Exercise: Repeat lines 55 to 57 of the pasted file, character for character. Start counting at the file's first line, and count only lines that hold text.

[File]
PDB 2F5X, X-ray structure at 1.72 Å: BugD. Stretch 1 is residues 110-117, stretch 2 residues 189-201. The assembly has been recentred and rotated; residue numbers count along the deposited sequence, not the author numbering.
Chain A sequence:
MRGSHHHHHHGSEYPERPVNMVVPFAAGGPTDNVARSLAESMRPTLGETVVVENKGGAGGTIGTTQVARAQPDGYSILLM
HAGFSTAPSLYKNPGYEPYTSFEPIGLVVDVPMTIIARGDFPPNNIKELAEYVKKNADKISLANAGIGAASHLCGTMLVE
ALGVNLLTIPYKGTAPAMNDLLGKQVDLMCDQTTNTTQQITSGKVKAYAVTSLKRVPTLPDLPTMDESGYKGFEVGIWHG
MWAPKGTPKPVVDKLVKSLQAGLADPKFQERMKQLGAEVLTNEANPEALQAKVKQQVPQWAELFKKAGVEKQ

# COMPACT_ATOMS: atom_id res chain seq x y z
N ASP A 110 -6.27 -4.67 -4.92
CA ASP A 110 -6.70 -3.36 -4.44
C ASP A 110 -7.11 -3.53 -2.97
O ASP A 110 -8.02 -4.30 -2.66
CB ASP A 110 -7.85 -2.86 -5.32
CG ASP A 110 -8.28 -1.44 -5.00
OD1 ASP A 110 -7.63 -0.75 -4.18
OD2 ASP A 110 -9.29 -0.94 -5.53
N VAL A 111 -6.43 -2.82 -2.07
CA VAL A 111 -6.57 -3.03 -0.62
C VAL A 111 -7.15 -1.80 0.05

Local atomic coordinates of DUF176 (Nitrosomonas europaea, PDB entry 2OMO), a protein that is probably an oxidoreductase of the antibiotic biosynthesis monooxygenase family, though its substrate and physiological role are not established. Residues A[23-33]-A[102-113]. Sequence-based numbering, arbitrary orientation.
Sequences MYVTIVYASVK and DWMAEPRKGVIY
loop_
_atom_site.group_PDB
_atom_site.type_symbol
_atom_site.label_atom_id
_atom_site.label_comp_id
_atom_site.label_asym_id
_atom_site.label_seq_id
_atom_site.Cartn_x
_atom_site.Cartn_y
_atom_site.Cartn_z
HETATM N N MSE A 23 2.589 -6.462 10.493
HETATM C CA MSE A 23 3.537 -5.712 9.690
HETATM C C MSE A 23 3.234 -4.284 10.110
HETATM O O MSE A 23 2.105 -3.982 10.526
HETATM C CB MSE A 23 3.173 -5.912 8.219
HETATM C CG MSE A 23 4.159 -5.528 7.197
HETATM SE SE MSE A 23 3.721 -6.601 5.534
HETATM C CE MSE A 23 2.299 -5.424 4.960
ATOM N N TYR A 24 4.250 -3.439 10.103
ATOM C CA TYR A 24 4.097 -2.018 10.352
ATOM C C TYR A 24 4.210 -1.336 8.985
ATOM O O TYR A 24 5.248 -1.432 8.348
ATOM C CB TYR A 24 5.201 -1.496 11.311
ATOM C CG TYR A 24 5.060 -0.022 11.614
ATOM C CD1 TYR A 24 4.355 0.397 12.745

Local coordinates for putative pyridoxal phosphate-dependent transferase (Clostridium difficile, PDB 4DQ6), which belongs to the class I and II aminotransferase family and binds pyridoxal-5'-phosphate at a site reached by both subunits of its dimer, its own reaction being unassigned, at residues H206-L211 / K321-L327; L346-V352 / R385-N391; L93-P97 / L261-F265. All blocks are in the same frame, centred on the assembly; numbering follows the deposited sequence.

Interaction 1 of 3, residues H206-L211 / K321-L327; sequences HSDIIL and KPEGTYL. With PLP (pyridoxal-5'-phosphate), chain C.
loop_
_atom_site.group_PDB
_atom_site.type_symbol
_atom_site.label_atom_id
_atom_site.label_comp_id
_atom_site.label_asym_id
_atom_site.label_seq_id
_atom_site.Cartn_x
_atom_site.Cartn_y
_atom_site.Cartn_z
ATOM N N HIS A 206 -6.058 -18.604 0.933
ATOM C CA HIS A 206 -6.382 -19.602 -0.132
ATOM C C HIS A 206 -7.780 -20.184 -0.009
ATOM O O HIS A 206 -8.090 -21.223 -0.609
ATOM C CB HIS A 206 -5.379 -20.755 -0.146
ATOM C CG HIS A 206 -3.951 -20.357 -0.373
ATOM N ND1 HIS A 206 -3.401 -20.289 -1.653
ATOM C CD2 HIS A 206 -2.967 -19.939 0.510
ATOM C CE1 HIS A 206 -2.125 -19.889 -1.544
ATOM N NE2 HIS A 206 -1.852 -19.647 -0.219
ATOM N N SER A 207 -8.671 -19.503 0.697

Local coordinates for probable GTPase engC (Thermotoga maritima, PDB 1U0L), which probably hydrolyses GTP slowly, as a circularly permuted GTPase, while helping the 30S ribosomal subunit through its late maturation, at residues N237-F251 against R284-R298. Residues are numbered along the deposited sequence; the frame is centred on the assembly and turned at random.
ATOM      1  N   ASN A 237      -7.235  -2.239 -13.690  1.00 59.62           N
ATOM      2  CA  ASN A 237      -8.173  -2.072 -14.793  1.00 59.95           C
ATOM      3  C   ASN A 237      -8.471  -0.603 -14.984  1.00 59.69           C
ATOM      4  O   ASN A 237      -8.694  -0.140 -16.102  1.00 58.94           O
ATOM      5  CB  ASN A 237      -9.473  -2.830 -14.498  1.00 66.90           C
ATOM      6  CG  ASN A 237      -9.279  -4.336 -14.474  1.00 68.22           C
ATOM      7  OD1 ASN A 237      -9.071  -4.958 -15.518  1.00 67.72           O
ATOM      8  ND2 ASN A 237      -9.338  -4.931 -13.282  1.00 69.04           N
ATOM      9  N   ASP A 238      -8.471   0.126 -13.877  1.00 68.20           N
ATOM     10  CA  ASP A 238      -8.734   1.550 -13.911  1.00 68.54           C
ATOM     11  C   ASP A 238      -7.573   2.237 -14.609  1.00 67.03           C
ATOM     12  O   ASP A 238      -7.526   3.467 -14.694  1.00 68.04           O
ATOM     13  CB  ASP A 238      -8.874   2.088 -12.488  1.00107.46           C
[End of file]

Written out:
_atom_site.Cartn_x
_atom_site.Cartn_y
_atom_site.Cartn_z